Valtteri Bottas will start the 2020 Sakhir Grand Prix from pole position, the Finn denying super-sub George Russell in a tense but excellent qualifying in Manama on Saturday evening.
It was a top spot start that Valtteri really needed to deliver, in the absence of regular teammate Lewis Hamilton, sidelined with Covid-19, because substitute George Russell signalled his intent with a dominant display on Friday.
He might not have shown it but clearly, there it was a brief relief for the Finn, “It wasn’t one of my best qualifyings, but I’m happy it was enough. Strategy-wise we’re in a good place as a team and good to see George locking out the front row as well.”
“I knew it was going to be close with George. I knew there was no room for a mistake for me. It is close, as expected at this track. It is a different feeling I have been all the years trying to chase Lewis. In a way, it is a different feeling. Pressure is a challenge; I am a racing driver so don’t want to lose to my team-mate.”
Credit to Russell for giving it his best shot in a car he only drove for four hours; pole would have been special but tomorrow the opportunity to go even one better from the front row of the grid – a fairytale ending remains for the impressive Englishman.
After his own fine performance on the night, George said, “Valtteri has pushed Lewis a huge amount in qualifying over the years. I think statistically there has only been a tenth between them and we all know how great Lewis is.
“Just to be right behind Valtteri, coming in last minute with two days of prep, I’m pleased. Let’s see what we can do tomorrow. “I’ve got nobody in front of me [from the front row] which I’ve not experienced for a long, long time.
It’s going to be tricky. Qualifying you give everything you’ve got, tomorrow you need a bit more control and finesse and I haven’t had the experience of that yet, but I’ll give it my all,” he added.
Max Verstappen was fractionally slower than the top two, but in the end his FP3 top time did not translate to qualifying pace or at least he was just short.
The Red Bull driver summed up, “From our side we had a good qualifying. It’s a very short lap, not many corners. I try and be as close as I can [to Mercedes], it was a bit closer than normal.
“Tomorrow we are starting on different tyres, it’s gonna be quite interesting how it’s gonna play out for us. Like I’ve said before, we have nothing to lose so we’ll see what we can do,” added Max.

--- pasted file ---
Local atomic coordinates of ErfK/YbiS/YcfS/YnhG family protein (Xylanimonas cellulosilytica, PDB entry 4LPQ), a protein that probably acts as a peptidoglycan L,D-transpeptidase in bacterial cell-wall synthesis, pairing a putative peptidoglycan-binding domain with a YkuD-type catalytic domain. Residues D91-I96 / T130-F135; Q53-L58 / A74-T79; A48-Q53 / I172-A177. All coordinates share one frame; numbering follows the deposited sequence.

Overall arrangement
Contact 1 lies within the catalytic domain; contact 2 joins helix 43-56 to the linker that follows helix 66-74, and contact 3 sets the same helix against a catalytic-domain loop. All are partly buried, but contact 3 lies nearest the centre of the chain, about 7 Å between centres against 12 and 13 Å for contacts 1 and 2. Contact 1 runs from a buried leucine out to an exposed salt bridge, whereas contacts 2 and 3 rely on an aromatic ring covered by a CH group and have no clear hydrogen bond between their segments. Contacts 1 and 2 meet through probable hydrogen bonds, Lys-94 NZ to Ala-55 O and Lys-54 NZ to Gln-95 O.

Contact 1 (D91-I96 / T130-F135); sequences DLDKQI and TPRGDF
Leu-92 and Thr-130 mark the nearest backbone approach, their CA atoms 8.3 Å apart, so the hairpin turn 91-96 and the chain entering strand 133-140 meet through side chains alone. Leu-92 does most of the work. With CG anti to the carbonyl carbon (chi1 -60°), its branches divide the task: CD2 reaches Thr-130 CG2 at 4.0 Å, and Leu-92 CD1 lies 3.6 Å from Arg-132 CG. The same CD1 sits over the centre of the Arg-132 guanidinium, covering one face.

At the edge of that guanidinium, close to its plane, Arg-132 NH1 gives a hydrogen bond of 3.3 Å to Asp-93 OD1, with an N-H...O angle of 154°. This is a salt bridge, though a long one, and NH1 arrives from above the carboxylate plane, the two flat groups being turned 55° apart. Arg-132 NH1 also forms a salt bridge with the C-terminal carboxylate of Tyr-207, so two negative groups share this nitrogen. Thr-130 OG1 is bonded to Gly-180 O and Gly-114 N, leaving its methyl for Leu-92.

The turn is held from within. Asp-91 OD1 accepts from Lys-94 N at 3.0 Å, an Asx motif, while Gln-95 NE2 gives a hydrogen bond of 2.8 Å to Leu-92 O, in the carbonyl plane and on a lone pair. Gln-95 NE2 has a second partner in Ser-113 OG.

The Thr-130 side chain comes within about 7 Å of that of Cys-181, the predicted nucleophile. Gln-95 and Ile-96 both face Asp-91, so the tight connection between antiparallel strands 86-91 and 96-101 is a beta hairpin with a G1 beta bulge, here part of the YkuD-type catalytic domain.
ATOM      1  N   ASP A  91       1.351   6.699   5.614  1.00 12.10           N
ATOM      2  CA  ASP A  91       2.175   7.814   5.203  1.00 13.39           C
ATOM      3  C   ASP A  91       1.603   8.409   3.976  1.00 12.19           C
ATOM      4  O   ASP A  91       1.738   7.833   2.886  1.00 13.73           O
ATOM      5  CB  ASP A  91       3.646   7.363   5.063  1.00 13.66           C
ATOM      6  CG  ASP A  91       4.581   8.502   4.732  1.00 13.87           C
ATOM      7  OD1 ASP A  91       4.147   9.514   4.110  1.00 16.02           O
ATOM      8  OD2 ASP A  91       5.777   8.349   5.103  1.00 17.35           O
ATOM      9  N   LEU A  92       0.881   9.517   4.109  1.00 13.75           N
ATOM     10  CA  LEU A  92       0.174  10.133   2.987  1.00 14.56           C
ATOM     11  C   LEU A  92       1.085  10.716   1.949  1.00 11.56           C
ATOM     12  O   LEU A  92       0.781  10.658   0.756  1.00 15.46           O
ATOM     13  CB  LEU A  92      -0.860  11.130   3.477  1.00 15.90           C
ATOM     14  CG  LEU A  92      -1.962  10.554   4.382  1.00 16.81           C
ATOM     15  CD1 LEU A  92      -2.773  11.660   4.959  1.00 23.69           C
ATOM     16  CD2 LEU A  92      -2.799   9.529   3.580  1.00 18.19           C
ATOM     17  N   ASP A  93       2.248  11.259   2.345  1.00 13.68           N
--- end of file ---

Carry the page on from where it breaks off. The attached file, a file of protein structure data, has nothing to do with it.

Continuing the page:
Lap of the night was the mega effort by Ferrari driver Charles Leclerc who put the SF1000 where it doe not belong: P4! With no new tyres the Monegasque did not attempt a final run and his body language, as he stood at the Mercedes garage to watch his rivals stream out, for their final run.
Notably, Charles’ effort was over half a second better than teammate Sebastian Vettel could muster on the night, the German was doomed to Q2 exit and will start the race 13th.
Sergio Perez’s fine run of form continued, the Racing Point veteran topping Q2 before putting the pink car in fifth, bettering teammate Lance Stroll by four-tenths of a second, the Canadian was tenth.
All top ten drivers were separated by 0.823s.
Next up in sixth was Daniil Kvyat next best of the Honda quartet, who had a couple of tenths on Pierre Gasly when it mattered. The Frenchman good for ninth.
In the same stable, it was misery for Alex Albon who failed to make it out of Q2, admitting he gave it all after a lap that was only good for 12th.
Experience won the night for the Renault-powered posse, with Daniel Ricciardo seventh, once again fastest of the four, with Carlos Sainz eighth in the McLaren.
Renault’s Esteban Ocon was 11th, while Lando Norris in the other McLaren was first out for a final run and that was botched when he aborted after a messy build-up, compounded by going to early when it mattered. He will start 15th.
Debutants Jack Aitken (Williams) and Pietro Fittipaldi (Haas) were slower than their teammates. They will start their first Grand Prix on Sunday from 18th and 20th respectively.
Aitken, who has had a full season of F2 with Campos Racing, was less than a tenth down on teammate Nicolas Latifi while Fittipaldi, who has not raced all year, was six-tenths off of veteran Kevin Magnussen in the other Haas.
Finally, sad to see Kimi Raikkonen – who at 41 is eight years older than the next oldest rival on the 2020 grid – down in 19th sandwiched between two drivers making their F1 debut.
That the tired Finn, this time around nearly half a second slower than his unimpressive Alfa Romeo teammate, remains in the top flight next year is a travesty. His time is well past and his presence is a handbrake to fresh new talent.